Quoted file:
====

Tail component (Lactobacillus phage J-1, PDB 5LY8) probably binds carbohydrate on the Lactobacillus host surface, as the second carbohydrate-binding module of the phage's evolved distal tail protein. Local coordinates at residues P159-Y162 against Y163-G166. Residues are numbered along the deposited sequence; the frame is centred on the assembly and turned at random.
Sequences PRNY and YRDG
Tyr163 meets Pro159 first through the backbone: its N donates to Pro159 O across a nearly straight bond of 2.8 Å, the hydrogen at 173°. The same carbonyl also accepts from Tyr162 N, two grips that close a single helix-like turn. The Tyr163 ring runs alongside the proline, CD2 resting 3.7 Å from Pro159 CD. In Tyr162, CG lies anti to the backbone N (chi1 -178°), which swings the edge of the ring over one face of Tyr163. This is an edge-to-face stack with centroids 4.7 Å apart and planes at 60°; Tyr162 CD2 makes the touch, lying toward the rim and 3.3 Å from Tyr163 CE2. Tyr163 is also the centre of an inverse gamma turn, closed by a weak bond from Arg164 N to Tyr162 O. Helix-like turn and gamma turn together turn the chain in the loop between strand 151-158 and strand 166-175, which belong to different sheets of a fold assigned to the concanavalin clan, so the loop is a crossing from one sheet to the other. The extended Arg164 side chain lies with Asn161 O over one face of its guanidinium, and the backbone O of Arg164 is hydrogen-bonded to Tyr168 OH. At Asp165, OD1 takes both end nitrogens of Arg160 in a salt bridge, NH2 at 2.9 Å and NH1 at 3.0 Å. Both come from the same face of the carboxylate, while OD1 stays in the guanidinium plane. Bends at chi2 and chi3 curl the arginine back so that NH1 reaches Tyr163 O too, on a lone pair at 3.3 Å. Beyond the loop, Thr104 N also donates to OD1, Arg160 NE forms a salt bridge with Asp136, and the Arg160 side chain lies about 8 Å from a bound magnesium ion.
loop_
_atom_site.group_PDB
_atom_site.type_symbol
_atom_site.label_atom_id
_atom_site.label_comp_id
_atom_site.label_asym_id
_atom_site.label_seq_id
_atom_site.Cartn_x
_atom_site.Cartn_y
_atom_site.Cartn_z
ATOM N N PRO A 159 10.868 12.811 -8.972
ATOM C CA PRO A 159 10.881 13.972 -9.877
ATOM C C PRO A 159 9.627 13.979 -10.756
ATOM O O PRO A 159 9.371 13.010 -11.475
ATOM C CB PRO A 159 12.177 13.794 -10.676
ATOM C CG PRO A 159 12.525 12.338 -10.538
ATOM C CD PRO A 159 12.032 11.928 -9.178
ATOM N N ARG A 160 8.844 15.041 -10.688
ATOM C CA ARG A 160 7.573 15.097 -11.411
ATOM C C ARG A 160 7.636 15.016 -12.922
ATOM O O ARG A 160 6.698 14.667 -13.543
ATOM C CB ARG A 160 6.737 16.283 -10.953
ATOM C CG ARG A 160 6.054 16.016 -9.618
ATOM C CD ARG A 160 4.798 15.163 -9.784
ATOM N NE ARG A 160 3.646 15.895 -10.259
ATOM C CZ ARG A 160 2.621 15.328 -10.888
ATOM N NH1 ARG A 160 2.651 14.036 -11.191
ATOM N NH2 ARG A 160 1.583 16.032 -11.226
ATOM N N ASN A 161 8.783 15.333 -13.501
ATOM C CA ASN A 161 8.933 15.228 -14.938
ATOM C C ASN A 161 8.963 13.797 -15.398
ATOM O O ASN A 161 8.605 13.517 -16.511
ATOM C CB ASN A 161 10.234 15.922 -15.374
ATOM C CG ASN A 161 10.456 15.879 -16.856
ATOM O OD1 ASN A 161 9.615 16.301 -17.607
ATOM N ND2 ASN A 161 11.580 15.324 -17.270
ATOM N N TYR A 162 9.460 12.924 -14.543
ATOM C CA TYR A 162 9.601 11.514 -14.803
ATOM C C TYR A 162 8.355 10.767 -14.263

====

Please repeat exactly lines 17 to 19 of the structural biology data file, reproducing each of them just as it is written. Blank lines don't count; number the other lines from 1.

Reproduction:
ATOM O O PRO A 159 9.371 13.010 -11.475
ATOM C CB PRO A 159 12.177 13.794 -10.676
ATOM C CG PRO A 159 12.525 12.338 -10.538